The companies behind four proposed pipelines that would transport oil from Canada’s tar sands have spilled 63,000 barrels of hazardous liquids — including crude oil — from their existing US pipeline network since 2010, according to government data.
Statistics from the US Pipeline and Hazardous Materials Safety Administration (PHMSA) — obtained as part of an investigation by Greenpeace USA — show that oil giants TransCanada, Kinder Morgan and Enbridge have together suffered 373 spills over the past seven years.
Of these, the agency classed 41 as ‘significant’ — which for crude oil this means that more than 50 barrels were spilled.
This includes the notorious Kalamazoo River oil spill, which polluted 36 miles of river in 2010 and only narrowly avoided contaminating Lake Michigan.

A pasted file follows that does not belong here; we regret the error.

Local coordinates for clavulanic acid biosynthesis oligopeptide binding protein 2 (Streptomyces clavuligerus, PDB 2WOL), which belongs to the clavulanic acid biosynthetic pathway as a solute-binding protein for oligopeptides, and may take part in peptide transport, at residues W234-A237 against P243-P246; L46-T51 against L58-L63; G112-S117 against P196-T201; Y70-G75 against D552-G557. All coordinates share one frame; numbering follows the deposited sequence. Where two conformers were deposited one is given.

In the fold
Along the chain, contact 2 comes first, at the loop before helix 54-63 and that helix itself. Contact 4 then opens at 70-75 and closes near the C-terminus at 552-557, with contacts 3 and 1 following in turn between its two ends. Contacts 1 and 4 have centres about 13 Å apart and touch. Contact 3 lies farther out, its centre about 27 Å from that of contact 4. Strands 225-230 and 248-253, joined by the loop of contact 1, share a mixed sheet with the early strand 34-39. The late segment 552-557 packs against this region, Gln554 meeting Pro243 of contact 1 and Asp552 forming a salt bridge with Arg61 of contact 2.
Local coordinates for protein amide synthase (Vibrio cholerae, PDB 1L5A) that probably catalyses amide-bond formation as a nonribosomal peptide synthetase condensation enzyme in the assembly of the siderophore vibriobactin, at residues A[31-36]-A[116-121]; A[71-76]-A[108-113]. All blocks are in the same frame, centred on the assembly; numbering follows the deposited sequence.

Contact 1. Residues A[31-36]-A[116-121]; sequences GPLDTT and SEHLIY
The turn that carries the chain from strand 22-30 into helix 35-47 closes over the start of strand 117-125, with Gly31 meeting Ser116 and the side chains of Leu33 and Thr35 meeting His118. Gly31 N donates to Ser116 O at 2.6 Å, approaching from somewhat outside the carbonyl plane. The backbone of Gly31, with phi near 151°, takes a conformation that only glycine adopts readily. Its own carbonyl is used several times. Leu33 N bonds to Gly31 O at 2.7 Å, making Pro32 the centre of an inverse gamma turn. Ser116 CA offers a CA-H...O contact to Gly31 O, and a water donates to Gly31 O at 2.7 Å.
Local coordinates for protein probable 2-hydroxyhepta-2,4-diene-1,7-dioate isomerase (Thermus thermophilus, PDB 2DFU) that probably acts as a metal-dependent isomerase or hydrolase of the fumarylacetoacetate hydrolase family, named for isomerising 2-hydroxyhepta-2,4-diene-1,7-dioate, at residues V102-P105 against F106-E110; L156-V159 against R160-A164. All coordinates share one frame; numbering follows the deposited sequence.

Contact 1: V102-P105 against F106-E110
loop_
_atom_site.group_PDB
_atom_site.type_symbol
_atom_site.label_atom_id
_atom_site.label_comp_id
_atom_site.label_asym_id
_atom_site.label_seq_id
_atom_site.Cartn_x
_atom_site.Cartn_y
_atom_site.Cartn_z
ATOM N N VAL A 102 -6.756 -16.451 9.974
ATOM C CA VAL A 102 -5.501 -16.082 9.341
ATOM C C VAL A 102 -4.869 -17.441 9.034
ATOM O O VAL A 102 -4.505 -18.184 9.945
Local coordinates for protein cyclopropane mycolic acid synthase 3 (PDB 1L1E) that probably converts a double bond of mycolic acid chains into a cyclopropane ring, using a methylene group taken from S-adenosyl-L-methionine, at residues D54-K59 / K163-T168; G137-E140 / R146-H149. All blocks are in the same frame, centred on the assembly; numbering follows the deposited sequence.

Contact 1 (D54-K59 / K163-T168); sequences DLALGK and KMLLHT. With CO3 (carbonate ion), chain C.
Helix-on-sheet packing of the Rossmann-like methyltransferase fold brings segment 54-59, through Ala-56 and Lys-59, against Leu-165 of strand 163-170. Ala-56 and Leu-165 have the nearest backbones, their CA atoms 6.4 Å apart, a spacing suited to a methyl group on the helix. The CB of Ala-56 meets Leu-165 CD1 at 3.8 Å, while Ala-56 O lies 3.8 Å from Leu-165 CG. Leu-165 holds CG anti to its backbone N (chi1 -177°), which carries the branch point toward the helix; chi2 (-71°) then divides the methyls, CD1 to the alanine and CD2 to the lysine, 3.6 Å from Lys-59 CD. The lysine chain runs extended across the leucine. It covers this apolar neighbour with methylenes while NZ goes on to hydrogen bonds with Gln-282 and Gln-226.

Long-term trend data held by PHMSA also shows the number of significant pipeline incidents increased from 105 in 2007 to a peak of 176 in 2015, though dropped slightly again last year.
A spokesperson for Kinder Morgan told Energydesk the PHMSA data is misleading because it does not distinguish between spills that occur along the pipelines’ right of way and those that occur within industrial facilities.
Saving the Tar Sands
The proposed projects are part of an effort to increase oil production from Canada’s tar sands, one of the dirtiest fossil fuel projects in the world, which has been limited by a lack of pipeline capacity.
By improving access to market, approval of one or more of the proposals could help boost the economic viability of the tar sands — which have suffered since the oil price crash three years ago – and incentivise further investment.
Kinder Morgan’s Trans Mountain pipeline and TransCanada’s Energy East project would…